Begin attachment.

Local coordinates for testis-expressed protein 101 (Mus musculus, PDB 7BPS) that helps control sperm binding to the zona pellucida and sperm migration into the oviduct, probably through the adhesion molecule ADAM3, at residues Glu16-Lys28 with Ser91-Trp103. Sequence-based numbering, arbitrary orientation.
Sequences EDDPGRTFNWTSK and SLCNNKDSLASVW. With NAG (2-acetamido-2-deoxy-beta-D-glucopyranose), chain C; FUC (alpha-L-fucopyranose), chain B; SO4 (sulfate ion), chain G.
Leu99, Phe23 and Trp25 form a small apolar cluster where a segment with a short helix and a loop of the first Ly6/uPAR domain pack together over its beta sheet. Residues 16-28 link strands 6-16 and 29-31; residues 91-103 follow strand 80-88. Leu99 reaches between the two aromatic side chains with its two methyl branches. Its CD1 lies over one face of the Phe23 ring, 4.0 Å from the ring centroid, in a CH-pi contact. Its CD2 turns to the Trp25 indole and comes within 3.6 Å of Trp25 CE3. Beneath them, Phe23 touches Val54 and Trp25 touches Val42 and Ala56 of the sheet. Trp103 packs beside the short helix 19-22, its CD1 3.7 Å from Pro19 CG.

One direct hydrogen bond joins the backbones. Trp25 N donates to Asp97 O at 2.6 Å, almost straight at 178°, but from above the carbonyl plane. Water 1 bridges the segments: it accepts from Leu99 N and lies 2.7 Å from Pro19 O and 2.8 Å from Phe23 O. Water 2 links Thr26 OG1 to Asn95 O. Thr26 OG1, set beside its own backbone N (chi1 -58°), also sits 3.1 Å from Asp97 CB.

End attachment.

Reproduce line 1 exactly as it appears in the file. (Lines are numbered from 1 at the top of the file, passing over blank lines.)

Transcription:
Local coordinates for testis-expressed protein 101 (Mus musculus, PDB 7BPS) that helps control sperm binding to the zona pellucida and sperm migration into the oviduct, probably through the adhesion molecule ADAM3, at residues Glu16-Lys28 with Ser91-Trp103. Sequence-based numbering, arbitrary orientation.